'Wings of Life' shows a million butterfly stars
05:00 AM, Apr 05, 2013
After filming this Monarch butterfly scene for Disneynature’s Wings of Life, director Louie Schwartzberg knew what it was like to be consumed by the delicate creatures.
“Standing there and having a million butterflies come towards you is actually the highlight of my life,” says Schwartzberg of filming the scene at the Monarch’s Mexico winter home. “It’s hearing the sounds of millions of wings flapping.”
This scene, shot at the El Rosario Butterfly Preserve in Michoacán, Mexico, is one of many from the film, which looks at the relationship between flowers and the critical pollinators in North America. Wings of Life heads to Blu-Ray and on-demand on April 16 in time for Earth Day.
The slow-motion footage here also shows something that impressed scientists. “They had never seen the fact that the Monarch wings bend,” says Schwartzberg. “The aerodynamic way that they fly was illuminating to scientists, and it’s beautiful to us.”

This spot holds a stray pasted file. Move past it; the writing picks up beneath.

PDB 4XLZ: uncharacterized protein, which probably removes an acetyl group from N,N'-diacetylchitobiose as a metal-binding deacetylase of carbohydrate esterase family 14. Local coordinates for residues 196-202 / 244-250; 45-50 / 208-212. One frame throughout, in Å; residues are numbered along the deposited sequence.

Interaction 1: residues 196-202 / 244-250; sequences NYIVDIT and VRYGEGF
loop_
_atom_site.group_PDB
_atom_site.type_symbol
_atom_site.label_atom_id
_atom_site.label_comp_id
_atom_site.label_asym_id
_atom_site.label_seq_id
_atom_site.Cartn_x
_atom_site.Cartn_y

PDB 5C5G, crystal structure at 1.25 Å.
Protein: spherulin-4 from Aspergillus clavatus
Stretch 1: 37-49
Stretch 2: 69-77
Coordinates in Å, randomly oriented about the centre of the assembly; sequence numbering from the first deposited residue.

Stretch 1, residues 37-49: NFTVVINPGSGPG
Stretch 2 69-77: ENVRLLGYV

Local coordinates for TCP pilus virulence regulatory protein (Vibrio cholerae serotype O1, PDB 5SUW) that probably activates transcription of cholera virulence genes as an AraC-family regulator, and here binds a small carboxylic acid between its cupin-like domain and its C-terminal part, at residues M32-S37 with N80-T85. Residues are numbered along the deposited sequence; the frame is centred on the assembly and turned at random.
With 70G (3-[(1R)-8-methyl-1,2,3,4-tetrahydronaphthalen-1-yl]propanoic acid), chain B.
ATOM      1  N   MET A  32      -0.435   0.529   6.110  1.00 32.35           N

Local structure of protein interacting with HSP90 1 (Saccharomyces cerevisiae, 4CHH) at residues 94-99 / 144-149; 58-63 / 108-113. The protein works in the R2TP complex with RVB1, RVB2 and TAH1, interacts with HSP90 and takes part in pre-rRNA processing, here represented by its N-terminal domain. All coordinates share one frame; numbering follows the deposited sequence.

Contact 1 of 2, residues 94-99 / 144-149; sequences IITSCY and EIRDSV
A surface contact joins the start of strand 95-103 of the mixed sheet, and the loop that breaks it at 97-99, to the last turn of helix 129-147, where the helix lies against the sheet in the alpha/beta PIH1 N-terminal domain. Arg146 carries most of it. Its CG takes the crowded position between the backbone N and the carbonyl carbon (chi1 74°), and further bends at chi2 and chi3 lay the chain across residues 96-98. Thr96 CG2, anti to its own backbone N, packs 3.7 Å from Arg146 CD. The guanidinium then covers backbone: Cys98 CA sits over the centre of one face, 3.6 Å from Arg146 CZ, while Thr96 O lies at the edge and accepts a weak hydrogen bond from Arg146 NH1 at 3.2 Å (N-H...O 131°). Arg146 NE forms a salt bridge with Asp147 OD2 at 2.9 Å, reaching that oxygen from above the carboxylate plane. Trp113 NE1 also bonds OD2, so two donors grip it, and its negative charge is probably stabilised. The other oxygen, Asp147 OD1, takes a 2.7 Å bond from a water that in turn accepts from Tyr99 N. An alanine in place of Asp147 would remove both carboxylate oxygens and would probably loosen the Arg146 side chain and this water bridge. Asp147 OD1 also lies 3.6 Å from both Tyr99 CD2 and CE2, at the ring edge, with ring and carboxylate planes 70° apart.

When Schwartzberg started making the film, he thought that only bees provided the critical flower reproduction role. He soon found out there are many other creatures as diverse as the Monarch, including the hummingbird and the bat.
“A lot of nature films look at predator and prey,” says Schwartzberg. “This is about relationships. And how beauty, in the case in flowers, is something we’re hardwired to respond to in order for life to move forward.”
Academy Award-winning actress Meryl Streep provides the “intelligent, timeless, compassionate” voiceover in the movie, says Schwartzberg.
The movie also explores how these critical pollinators are in danger because of a variety of factors. For example, this year scientists saw the lowest levels of Monarchs ever to make the winter migration to Mexico due to pesticides killing off their food supply along the difficult route.
“This is a movie that inspires, and you fall in love with this amazing relationship between the pollinators and the flowers. Towards the end of the movie you realize this could potentially unravel,” says Schwartzberg. “They provide the foundation of life. If they go, we go.”